After reviewing all the documents, contracts and reviewing them, demanding adjustments and finally agreeing if so agreeable the Shariah Scholar is issuing a Fatwa, a legal opinion, which is used to advertise it to prospective clients. Such a Fatwa is subject to a number of conditions, regarding the prevailing circumstances, which are named e.g. in the Fatwa for the Islamic Bond (Sukuk) of the German state Saxony-Anhalt:

  • Often a non-Islamic legislation, which cause legal constraints
  • The need to further develop the emerging Islamic finance industry as an alternative and viable financing system
  • The various existing constraints and restrictions imposed under the various conventional financing techniques available in many Muslim countries
  • The prevailing conditions and affairs of the Ummah and the need to remove them from the shackles of Riba

Summarizing the conditions the local circumstances and habits (al Urf) and temporary needs of utmost necessity (darura) are sources for compromises.

The role of the Shariah Board is as such an advisory role regarding Islamic law to an Islamic financial institution including a judgement of the compliance of certain products put forward to them. Because of major restrictions they have the capacity to compromise to a certain degree.

A decision of a Shariah Board is made binding by internal decision to the Islamic financial institution. Between the institution and the client contracts are typically governed by non Islamic law which raises the question of legal enforcement.

Sharia Governance

The IFSB has issued a standard for Sharia Governance. It requires that the Sharia Scholars fulfill fit and proper criteria, shall be appointed by the shareholders and not the management. Further it is suggested that Islamic financial institutions follow a Sharia audit process internally and as best practice also external once a year.

The International Islamic Rating Agency offers a Sharia Quality Rating. Major elements of this evaluation will cover an institution’s internal mechanisms for Shari’a compliance, the authority, strength and resources of the entity’s Shari’a committee, and the opinions expressed by Shari’a committee members and their differences in opinion, if any.to the Sharia rulings and processes.

Legal Enforcement

A Shariah Board is not a substitute for a Shariah Court – it cannot enforce the rules of a contract between the client and the financial institution. Any dispute is subject to local laws agreed on in the contract. There are two famous cases in which the contracts comprised a double reference – to UK law and to Shariah. Such a double reference could lead to issues how to interpret the contract.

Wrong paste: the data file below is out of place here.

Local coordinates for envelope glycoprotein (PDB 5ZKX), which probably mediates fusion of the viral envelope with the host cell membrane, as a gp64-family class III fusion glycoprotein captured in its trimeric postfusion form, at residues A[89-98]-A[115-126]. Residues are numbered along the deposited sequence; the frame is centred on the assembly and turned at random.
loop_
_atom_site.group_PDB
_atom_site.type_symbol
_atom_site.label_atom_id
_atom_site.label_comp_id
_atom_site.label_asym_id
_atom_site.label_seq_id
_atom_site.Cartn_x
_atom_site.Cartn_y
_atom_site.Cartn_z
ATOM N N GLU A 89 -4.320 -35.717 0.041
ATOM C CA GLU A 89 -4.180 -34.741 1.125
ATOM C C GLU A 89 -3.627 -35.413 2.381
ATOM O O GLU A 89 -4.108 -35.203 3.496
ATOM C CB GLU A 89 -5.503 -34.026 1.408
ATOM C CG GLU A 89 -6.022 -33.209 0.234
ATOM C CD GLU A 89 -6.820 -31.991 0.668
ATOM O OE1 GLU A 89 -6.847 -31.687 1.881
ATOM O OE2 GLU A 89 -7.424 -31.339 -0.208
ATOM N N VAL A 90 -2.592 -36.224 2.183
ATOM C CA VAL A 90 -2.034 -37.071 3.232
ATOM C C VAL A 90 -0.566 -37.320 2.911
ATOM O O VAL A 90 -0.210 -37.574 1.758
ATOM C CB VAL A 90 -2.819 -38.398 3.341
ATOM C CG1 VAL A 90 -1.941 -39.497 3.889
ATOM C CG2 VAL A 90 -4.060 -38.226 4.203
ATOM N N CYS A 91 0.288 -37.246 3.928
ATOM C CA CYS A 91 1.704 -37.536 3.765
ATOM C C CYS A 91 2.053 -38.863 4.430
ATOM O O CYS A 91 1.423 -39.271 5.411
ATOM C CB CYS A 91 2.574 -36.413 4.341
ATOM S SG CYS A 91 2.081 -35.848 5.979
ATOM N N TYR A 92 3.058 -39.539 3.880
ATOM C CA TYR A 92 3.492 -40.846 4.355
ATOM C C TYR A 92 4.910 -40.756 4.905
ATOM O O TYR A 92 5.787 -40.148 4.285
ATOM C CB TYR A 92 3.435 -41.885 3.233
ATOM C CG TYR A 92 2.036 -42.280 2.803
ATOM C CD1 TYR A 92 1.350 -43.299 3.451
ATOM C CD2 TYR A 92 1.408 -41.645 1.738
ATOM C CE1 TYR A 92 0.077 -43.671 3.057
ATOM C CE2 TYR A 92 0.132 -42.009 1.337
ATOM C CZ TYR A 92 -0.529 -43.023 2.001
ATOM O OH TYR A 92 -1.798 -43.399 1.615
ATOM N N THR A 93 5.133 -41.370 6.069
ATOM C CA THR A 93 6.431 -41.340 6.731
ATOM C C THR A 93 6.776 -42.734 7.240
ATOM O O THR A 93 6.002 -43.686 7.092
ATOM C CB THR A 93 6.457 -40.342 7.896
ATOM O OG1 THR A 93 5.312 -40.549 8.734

The lesson learned out of this cases are that those contracts remain enforceable. If the judgement should lead to the same outcome like it would be most likely with a Shariah court, if so existing, then the provisions and stipulations made should be included clearly into the running text of the contract.

Practically Islamic finance transactions and products are enforced by civil or common laws prevalent in the jurisdiction the deal is done or internationally dominant with UK law as matter of choice. Although arbitration under a legal system which permits it offers a way to opt in and appoint Shariah scholars as arbitrators, which could so rule a binding decision, it is widely considered to choose non-Islamically oriented courts by preference and common practice. From this perspective Shariah compliance is not subject to be governed by Shariah law, it is subject to local laws and the contract is drafted in a way which is not offensive to Shariah considerations, rather than a choice of a different legal system as understood in the convention of Rome dealing with the matter of choice of law but per se limited to state law.

Certification Process

In order to receive a certificate certain steps are needed to be undertaken. The minimum involved parties are the financial institution, the Shariah scholars and as well the institutions law firm drafting the documents and contracts.

The choice of a Shariah scholar could be undertaken on a case by case decision for a certain defined product or the financial institution has appointed a continuous board supervising their Islamic department or in case of an Islamic bank the entire institution. Most of Shariah boards consisting on two to three scholars which should be reputated and recognised in the area the product is sold or the institution is situated. The overall number of scholars in the world with the qualification of finance and Fiqh Muamalat is analysed by Funds at Work in their study.